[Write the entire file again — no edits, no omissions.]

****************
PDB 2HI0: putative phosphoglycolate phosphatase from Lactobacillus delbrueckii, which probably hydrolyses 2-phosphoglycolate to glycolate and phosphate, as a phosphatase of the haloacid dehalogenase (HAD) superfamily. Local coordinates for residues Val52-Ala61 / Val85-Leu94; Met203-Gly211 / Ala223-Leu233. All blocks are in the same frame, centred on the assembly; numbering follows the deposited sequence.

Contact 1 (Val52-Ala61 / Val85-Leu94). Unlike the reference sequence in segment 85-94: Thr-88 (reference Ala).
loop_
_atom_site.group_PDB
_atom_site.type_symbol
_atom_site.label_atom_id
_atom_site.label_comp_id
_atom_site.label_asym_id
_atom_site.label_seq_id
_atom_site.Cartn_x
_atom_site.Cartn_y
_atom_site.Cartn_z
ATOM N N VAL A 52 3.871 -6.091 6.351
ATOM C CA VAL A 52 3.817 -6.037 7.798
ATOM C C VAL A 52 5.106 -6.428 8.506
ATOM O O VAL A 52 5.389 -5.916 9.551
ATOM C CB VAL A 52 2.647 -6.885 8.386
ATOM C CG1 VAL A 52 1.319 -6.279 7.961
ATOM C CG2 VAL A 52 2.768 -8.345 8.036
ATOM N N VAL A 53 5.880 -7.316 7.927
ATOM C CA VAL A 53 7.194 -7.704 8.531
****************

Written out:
PDB 2HI0: putative phosphoglycolate phosphatase from Lactobacillus delbrueckii, which probably hydrolyses 2-phosphoglycolate to glycolate and phosphate, as a phosphatase of the haloacid dehalogenase (HAD) superfamily. Local coordinates for residues Val52-Ala61 / Val85-Leu94; Met203-Gly211 / Ala223-Leu233. All blocks are in the same frame, centred on the assembly; numbering follows the deposited sequence.

Contact 1 (Val52-Ala61 / Val85-Leu94). Unlike the reference sequence in segment 85-94: Thr-88 (reference Ala).
loop_
_atom_site.group_PDB
_atom_site.type_symbol
_atom_site.label_atom_id
_atom_site.label_comp_id
_atom_site.label_asym_id
_atom_site.label_seq_id
_atom_site.Cartn_x
_atom_site.Cartn_y
_atom_site.Cartn_z
ATOM N N VAL A 52 3.871 -6.091 6.351
ATOM C CA VAL A 52 3.817 -6.037 7.798
ATOM C C VAL A 52 5.106 -6.428 8.506
ATOM O O VAL A 52 5.389 -5.916 9.551
ATOM C CB VAL A 52 2.647 -6.885 8.386
ATOM C CG1 VAL A 52 1.319 -6.279 7.961
ATOM C CG2 VAL A 52 2.768 -8.345 8.036
ATOM N N VAL A 53 5.880 -7.316 7.927
ATOM C CA VAL A 53 7.194 -7.704 8.531